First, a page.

The Canadian Council of Insurance Regulators (CCIR) and the Financial Services Commission of Ontario (FSCO) have released finalized versions of their policies on the fair treatment of customers.
- Fair treatment of customers is increasingly an area of focus for Canadian insurance regulators.
- Over the past six months, CCIR/CISRO, Ontario’s FSCO and British Columbia’s Ministry of Finance have each released separate fair treatment proposals.
- Recently, the CCIR/CISRO and FSCO proposals were finalized in light of the comments that were submitted on the earlier draft versions.
- This post considers a number of significant changes that appear in the finalized versions.
“Fair treatment” proposals are part of a global shift in regulator focus toward market behaviour regulation, as solvency regulation becomes less urgent. This regulatory trend is particularly advanced in the United Kingdom, where it emerged in response to the controversy over Payment Protection Insurance (PPI). It is now spreading to other jurisdictions, including Canada, where regulators are setting out formal expectations for fair treatment of insurance customers throughout the life cycle of the product.
The CCIR/CISRO Guidance
The Canadian Council of Insurance Regulators (“CCIR”) and the Canadian Insurance Services Regulatory Organizations (“CISRO”) have jointly developed a fair treatment guidance entitled Conduct of Insurance Business and Fair Treatment of Customers (“the Guidance”), the final version of which was released on September 27, 2018.
Our June 28, 2018 post on the consultation draft outlines the CCIR’s expectations in detail. The following are some of the changes that appear in the final document:
“Agent Firm”, a defined term in the original draft that is not in common use in the industry, has been dropped, along with “Distribution Firm”. As a result of those changes, the definition of “Intermediary” has been clarified and broadened to include managing general agencies (“MGAs”), third party administrators and “national accounts”.
Insurers’ responsibilities for intermediaries
The Guidance now clearly states that, even though the insurer is ultimately responsible for the fair treatment of customers, intermediaries remain accountable for discharging their responsibilities. In addition, the Guidance has relaxed the proposed requirement that insurers “ensure” that intermediaries have adequate knowledge and authorization to conduct an insurance business and that they maintain appropriate fair treatment policies – insurers are now expected only to “assess” intermediaries with respect to these matters.
Putting customers’ interests first
The Guidance includes additional language to emphasize the obligation of insurers and intermediaries to put customers’ interests ahead of their own in order to avoid conflicts of interest.
Standards for advice and disclosure
The requirement in the consultation paper that all advice given be “of a high quality” has been softened to a more objective “relevant” standard. Similarly, the rather vague requirement that disclosure to customers include information on “key features of particular significance” has been amended by replacing the words “of particular significance” with the following examples: conditions, exclusions, restrictions and fees.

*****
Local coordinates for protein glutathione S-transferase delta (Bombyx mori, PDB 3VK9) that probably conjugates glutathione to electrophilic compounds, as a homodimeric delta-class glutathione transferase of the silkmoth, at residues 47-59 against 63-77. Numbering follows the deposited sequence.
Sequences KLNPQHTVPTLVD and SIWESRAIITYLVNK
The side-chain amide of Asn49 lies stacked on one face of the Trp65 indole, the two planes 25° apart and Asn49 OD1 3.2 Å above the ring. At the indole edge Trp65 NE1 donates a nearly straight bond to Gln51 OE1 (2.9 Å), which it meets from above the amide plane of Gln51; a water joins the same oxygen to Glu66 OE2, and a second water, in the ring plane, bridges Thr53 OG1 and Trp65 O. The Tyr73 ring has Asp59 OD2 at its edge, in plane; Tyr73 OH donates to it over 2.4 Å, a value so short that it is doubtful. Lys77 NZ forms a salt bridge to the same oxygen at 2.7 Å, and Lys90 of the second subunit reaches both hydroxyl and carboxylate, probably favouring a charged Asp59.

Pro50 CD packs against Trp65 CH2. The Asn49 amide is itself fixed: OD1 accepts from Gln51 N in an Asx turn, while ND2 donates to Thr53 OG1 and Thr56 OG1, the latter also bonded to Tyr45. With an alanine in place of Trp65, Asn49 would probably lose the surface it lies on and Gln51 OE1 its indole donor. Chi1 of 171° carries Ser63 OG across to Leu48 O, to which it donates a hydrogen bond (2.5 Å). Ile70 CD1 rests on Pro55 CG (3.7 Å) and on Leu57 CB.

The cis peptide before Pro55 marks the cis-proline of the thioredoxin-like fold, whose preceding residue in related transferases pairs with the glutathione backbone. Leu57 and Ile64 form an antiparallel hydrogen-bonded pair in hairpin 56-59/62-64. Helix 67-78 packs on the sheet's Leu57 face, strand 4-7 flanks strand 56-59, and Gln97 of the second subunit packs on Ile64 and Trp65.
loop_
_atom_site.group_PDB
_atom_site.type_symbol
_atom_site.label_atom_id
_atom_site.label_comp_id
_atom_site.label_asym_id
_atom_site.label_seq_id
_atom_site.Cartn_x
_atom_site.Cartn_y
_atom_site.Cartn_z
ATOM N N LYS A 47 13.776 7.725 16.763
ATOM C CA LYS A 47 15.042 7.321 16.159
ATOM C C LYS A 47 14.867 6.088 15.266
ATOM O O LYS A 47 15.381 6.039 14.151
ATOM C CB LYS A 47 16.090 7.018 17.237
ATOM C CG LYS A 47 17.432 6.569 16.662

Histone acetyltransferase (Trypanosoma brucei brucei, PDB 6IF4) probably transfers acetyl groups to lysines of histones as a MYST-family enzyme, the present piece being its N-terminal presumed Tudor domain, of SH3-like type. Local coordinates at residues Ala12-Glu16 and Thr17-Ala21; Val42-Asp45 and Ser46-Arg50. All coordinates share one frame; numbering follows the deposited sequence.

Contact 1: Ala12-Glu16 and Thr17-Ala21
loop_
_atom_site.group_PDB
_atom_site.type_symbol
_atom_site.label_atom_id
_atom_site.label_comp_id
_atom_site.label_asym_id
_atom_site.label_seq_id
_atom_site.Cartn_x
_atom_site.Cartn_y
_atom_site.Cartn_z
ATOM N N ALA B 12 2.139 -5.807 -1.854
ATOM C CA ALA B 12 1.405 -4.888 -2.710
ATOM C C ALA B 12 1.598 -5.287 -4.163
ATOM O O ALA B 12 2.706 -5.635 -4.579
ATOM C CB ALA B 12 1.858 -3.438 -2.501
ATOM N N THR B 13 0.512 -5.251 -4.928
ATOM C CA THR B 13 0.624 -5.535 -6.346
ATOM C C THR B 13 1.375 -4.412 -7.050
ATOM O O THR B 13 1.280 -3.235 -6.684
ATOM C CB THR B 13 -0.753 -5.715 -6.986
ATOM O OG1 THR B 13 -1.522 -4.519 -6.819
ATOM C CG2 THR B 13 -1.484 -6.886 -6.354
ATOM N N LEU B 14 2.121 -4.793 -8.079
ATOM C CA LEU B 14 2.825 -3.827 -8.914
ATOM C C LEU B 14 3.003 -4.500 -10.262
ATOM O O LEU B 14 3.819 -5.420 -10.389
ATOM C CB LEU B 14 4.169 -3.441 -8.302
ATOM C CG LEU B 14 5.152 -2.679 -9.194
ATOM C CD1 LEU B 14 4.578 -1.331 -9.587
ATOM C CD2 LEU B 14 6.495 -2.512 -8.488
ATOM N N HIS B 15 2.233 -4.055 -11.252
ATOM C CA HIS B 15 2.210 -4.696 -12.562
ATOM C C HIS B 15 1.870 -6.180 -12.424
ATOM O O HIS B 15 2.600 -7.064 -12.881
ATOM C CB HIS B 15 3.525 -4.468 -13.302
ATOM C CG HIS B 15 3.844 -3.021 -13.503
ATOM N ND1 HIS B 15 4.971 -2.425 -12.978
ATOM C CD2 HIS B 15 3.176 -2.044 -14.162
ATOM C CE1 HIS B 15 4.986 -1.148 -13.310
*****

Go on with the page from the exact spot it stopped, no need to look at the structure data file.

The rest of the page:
The FSCO Guideline
The Financial Services Commission of Ontario released the finalized version of its Treating Financial Services Consumers Fairly Guideline (“the Guideline”) on September 28, 2018. As noted in our blog post on the draft version, the Guideline establishes expectations – set out under eight headings – that apply to all licensees, including those with little or no direct contact with consumers and those offering products of all levels of complexity.
Our April 17, 2018 post describes the expectations in the FSCO Guideline in detail. Changes in the finalized version, which are considerably less significant than the changes in the CCIR/CISRO Guidance, include the following:
Responsibilities with respect to third-party contractors
The finalized Guideline limits licensees’ responsibility for ensuring that third-party contractors understand and comply with FSCO’s expectations to contractors “whose function could reasonably be undertaken internally by the Licensee”.
Flexibility of the expectations
The statement in the draft version that FSCO’s expectations are not intended to be “one size fits all” is reinforced in the finalized version with a clear statement that the Guideline will be implemented in a manner “proportionate and appropriate to” the size, sophistication and characteristics of the licensee and/or the products that it offers. The draft version did not include the words “appropriate to”.
Conflict of interest audits
The Guideline clarifies the nature of licensees’ responsibility to conduct internal audits with respect to possible conflicts of interest. It is now clear that these audits should be focused on “the management of potential or actual conflicts of interest” within the organization or distribution channels, rather than attempting to merely identify such conflicts, as was arguably implied by the wording in the draft version.
The finalized versions of the CCIR/CISRO and FSCO fair treatment policies have addressed a number of the concerns expressed during the respective consultation processes. In our view, however, significant concerns continue to exist, particularly with respect to:
- lack of harmonization among the proposals, which were developed independently of one another; and
- insufficient differentiation in the proposals between different kinds of distributors, distribution channels and insurance products.
As noted in our earlier posts, organizations affected by the CCIR/CISRO or FSCO guidelines (or by the BC Finance proposals) will need to ensure that compliance plans are in place as soon as possible.